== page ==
Lara Morrell: Your works are usually made and thrive in direct response to the locations in which they are installed, have you come across any challenges in grouping your works together for this retrospective at the Royal Academy? How does this re-location/de-contextualisation change the reading of the work and the way the viewer engages with it?
Antony Gormley: I think that every exhibition that I make is also an invitation to investigate the body of the building in which it is shown. I did that with the Hayward Gallery in 2007 and now again with the Royal Academy. The RA comes with a lot of baggage. The architecture itself is pseudo-renaissance, informed by Alberti’s orders. The RA is one of seven learned societies coming out of the Enlightenment and the belief that civilised rationality was the basis of humanity’s future. I do not particularly want to contradict those values but complement them with materials associated with our industrial age. Two works came into being in the Royal Academy, they came in bits and were constructed for the first time in gallery 3 and gallery 8, MATRIX and CAVE. They are conversations between shattered orthogonal structures, the grid and classical order. The thresholds of each room are an important part of this architectural dialogue. The three times lifesize doorways are either blocked or opened, barred or obscured and lead to light or to darkness. In gallery 8, where we enter into CAVE, there is a great marble doorway now blocked with tumbled steel boxes that offer the visitor only a small passage by which to enter the work’s dark bodyform. To do so you have to bend down and I like that juxtaposition of the grandeur of renaissance magnificence with the mode of entering a traditional long house where you have to bow down in a gesture of submission.
Lara Morrell: You work with a wide-ranging use of organic, industrial and elemental materials, could you tell me a little about the choice of material when approaching a new sculpture – the relationship between the chosen material, the subject matter and location.
Antony Gormley: All matter comes with a preordained feel and connection with things that already exist, either systems, or values, or location in landscape. I want to respect matter. When I use iron, for example, I am thinking of the iron core of our planet that gives us our magnetic field and keeps us on our cosmic course. When I use bread, I think about bread as the staff of life, the agent of transformation of matter into mind. Material is already a subject in its own right, there is no need to use it to make a picture. Simply by displacing something we can develop a new relationship with it, with ourselves and with the rest of the world. I feel the same way about context. As I have said, the RA building itself becomes part of the raw material and emergent subject of the show. I have thought hard about the materials that I have brought into my exhibition at the RA. They are all familiar, they are all everyday things, they are all out of our current lives whether food, earth or industrial material.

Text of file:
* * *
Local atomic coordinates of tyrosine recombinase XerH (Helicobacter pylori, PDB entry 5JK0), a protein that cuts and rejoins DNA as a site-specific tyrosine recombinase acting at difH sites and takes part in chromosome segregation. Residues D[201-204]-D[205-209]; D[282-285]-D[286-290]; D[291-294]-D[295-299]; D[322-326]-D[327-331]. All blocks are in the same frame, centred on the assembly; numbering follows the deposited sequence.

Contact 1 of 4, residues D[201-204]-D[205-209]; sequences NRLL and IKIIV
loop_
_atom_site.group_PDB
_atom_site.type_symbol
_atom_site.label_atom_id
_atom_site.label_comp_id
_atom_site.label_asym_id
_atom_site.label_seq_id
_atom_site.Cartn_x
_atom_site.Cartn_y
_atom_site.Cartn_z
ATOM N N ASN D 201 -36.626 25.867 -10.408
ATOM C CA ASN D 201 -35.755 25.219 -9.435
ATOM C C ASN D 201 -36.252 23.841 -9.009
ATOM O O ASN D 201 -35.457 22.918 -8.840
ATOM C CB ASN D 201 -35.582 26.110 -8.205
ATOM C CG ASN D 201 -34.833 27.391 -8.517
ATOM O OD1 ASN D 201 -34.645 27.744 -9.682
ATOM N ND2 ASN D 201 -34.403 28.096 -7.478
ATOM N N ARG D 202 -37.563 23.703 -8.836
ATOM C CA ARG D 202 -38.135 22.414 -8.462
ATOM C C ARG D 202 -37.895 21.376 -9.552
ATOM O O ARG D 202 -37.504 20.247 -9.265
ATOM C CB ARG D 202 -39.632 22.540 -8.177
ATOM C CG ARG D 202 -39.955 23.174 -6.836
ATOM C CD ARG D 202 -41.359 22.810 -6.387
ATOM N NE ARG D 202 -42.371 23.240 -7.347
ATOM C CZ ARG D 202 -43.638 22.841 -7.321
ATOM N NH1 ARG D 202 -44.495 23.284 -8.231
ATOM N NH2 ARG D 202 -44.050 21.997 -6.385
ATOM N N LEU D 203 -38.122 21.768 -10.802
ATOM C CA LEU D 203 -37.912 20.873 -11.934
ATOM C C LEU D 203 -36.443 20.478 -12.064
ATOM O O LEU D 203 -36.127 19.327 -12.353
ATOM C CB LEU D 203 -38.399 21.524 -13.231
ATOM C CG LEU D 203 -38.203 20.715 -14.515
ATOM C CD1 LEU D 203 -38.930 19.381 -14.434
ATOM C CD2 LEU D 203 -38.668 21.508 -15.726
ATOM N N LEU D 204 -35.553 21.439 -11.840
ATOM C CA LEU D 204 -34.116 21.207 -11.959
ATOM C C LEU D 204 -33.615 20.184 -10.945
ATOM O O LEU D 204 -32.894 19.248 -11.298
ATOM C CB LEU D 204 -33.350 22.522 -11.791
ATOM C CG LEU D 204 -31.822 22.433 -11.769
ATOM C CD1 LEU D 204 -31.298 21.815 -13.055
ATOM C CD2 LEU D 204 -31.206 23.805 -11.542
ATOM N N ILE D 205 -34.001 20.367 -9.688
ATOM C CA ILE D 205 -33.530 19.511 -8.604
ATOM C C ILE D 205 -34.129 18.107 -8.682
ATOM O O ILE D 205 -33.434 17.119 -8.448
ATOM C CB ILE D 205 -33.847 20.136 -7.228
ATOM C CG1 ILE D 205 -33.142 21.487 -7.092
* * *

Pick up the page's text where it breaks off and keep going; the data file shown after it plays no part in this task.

Lara Morrell: Art fairs, could perhaps be compared to the London property market, an important space where one needs to understand why people are building/making and buying, My Art Guide London is produced for the occasion of Frieze Week in London (with a focus on all that is going on simultaneously elsewhere in the city) how do you view the commodification of art?
Antony Gormley: I would contest the assertion that the art fair is an important space of understanding! You make an intriguing comparison with the London property market, a system of exchange through which the basic human need for shelter is transformed into something like style choice. Art has fallen into this commodification trap without fully recognising the consequences. There’s no doubt that art fairs allow artists an important opportunity to support their work, but I wish we could somehow use the net to exchange product, time and skill directly, without markets. For the moment we live in a world that is ruled by a late capitalism which cannot cure its own evils. Art fairs often undermine the integrity of the art they seek to support.
Lara Morrell: Could you disclose to our readers, a few of your favourite, off-the-beaten track London hang outs?
Antony Gormley: Well, I love two Sichuan restaurants. One is called Silk Road on Camberwell Church Street and the other is Xi’an opposite Emirates Stadium. I love my local pub, The Lord Stanley, it serves fantastic food. Precious to me is Postman’s Park where George Frederic Watts’s memorial celebrates ordinary, unsung heroes and The Hardy Tree in St Pancras Churchyard, close to John Soane’s tomb, where the young Thomas Hardy arranged tombstones within the roots of a plane tree, hiding their names one against the other. And of course, there’s Hampstead Heath. What an amazing joy to find there, as I did yesterday, a heron preening itself, sitting on a floating buoy in the pond above the Men’s Pond and to be able to delight in the range of trees, American Pin Oaks, low crowned Holme Oaks, fantastic, ancient sweet chestnuts.